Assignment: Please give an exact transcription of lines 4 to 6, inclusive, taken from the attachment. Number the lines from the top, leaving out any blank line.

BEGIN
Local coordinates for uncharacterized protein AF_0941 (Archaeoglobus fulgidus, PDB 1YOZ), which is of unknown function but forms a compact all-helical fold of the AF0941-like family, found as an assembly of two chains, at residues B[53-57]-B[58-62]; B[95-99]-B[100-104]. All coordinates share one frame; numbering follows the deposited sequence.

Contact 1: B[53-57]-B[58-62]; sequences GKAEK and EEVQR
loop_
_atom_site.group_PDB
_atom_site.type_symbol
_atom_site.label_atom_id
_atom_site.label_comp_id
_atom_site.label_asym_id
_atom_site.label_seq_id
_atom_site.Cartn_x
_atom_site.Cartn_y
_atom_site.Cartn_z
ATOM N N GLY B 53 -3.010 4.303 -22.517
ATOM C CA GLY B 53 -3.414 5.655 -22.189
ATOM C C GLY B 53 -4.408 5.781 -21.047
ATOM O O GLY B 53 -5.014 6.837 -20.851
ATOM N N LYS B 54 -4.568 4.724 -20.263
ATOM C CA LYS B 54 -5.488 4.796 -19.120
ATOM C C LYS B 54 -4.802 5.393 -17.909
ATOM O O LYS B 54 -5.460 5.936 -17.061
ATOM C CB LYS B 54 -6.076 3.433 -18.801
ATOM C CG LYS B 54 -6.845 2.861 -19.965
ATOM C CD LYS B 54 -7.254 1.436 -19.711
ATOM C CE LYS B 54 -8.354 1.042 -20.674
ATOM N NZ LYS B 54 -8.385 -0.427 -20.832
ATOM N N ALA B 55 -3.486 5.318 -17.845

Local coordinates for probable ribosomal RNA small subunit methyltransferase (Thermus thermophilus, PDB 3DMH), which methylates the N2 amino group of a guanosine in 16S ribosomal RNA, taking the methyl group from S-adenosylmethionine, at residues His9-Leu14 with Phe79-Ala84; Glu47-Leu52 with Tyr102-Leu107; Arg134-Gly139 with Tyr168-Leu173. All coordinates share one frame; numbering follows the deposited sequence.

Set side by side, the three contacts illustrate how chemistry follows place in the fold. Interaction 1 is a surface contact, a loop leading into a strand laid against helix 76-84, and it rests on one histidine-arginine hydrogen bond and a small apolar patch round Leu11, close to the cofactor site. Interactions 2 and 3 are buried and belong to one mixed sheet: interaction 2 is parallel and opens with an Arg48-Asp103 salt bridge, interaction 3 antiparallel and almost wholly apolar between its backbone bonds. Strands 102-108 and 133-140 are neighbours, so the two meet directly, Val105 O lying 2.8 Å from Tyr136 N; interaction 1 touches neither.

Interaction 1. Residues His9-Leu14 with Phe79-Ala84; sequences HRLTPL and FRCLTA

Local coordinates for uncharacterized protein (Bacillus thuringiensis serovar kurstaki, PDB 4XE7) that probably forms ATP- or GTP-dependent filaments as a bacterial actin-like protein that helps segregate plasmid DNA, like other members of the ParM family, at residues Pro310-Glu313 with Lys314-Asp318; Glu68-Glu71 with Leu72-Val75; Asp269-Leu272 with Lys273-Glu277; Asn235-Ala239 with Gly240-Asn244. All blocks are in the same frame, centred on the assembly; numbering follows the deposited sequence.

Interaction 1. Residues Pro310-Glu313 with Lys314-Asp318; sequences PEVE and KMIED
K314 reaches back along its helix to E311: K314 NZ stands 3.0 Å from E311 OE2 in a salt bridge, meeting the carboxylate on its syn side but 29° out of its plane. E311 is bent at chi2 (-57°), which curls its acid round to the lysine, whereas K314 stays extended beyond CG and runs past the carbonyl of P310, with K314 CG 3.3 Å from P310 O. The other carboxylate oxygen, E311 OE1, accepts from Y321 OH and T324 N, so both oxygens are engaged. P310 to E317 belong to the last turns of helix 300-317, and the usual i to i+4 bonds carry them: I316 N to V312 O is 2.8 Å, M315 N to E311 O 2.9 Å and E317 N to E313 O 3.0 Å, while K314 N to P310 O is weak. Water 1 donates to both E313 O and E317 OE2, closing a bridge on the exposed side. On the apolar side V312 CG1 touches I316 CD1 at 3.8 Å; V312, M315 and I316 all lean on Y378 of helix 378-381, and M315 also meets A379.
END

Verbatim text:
_atom_site.group_PDB
_atom_site.type_symbol
_atom_site.label_atom_id